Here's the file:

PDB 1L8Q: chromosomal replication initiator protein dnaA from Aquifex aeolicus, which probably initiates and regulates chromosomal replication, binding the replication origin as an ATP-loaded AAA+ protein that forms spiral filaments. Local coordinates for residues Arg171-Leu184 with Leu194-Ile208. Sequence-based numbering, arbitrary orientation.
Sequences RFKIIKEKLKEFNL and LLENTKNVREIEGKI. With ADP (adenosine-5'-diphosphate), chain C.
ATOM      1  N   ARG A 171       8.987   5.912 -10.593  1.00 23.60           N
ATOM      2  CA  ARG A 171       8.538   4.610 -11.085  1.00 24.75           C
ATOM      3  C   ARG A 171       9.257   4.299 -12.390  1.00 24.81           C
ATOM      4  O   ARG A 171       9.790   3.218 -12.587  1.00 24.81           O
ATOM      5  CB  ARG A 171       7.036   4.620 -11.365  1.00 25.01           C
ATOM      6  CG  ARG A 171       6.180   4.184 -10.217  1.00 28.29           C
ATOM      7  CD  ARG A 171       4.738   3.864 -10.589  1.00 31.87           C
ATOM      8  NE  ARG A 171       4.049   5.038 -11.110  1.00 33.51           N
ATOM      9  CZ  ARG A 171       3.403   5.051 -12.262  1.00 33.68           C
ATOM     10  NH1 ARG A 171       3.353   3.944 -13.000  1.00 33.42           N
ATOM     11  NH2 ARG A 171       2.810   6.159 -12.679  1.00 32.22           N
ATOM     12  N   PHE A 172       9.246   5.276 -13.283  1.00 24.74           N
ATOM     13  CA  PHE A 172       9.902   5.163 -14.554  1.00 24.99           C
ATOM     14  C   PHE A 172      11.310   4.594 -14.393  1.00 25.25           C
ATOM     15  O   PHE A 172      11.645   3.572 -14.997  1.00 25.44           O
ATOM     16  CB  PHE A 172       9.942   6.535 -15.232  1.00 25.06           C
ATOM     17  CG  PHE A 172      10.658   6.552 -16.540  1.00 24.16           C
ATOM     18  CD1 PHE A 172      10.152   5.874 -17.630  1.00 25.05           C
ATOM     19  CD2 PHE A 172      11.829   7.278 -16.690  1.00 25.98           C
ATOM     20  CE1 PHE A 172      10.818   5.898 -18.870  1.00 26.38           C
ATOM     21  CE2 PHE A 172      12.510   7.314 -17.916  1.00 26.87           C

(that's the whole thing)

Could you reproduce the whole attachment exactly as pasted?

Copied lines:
PDB 1L8Q: chromosomal replication initiator protein dnaA from Aquifex aeolicus, which probably initiates and regulates chromosomal replication, binding the replication origin as an ATP-loaded AAA+ protein that forms spiral filaments. Local coordinates for residues Arg171-Leu184 with Leu194-Ile208. Sequence-based numbering, arbitrary orientation.
Sequences RFKIIKEKLKEFNL and LLENTKNVREIEGKI. With ADP (adenosine-5'-diphosphate), chain C.
ATOM      1  N   ARG A 171       8.987   5.912 -10.593  1.00 23.60           N
ATOM      2  CA  ARG A 171       8.538   4.610 -11.085  1.00 24.75           C
ATOM      3  C   ARG A 171       9.257   4.299 -12.390  1.00 24.81           C
ATOM      4  O   ARG A 171       9.790   3.218 -12.587  1.00 24.81           O
ATOM      5  CB  ARG A 171       7.036   4.620 -11.365  1.00 25.01           C
ATOM      6  CG  ARG A 171       6.180   4.184 -10.217  1.00 28.29           C
ATOM      7  CD  ARG A 171       4.738   3.864 -10.589  1.00 31.87           C
ATOM      8  NE  ARG A 171       4.049   5.038 -11.110  1.00 33.51           N
ATOM      9  CZ  ARG A 171       3.403   5.051 -12.262  1.00 33.68           C
ATOM     10  NH1 ARG A 171       3.353   3.944 -13.000  1.00 33.42           N
ATOM     11  NH2 ARG A 171       2.810   6.159 -12.679  1.00 32.22           N
ATOM     12  N   PHE A 172       9.246   5.276 -13.283  1.00 24.74           N
ATOM     13  CA  PHE A 172       9.902   5.163 -14.554  1.00 24.99           C
ATOM     14  C   PHE A 172      11.310   4.594 -14.393  1.00 25.25           C
ATOM     15  O   PHE A 172      11.645   3.572 -14.997  1.00 25.44           O
ATOM     16  CB  PHE A 172       9.942   6.535 -15.232  1.00 25.06           C
ATOM     17  CG  PHE A 172      10.658   6.552 -16.540  1.00 24.16           C
ATOM     18  CD1 PHE A 172      10.152   5.874 -17.630  1.00 25.05           C
ATOM     19  CD2 PHE A 172      11.829   7.278 -16.690  1.00 25.98           C
ATOM     20  CE1 PHE A 172      10.818   5.898 -18.870  1.00 26.38           C
ATOM     21  CE2 PHE A 172      12.510   7.314 -17.916  1.00 26.87           C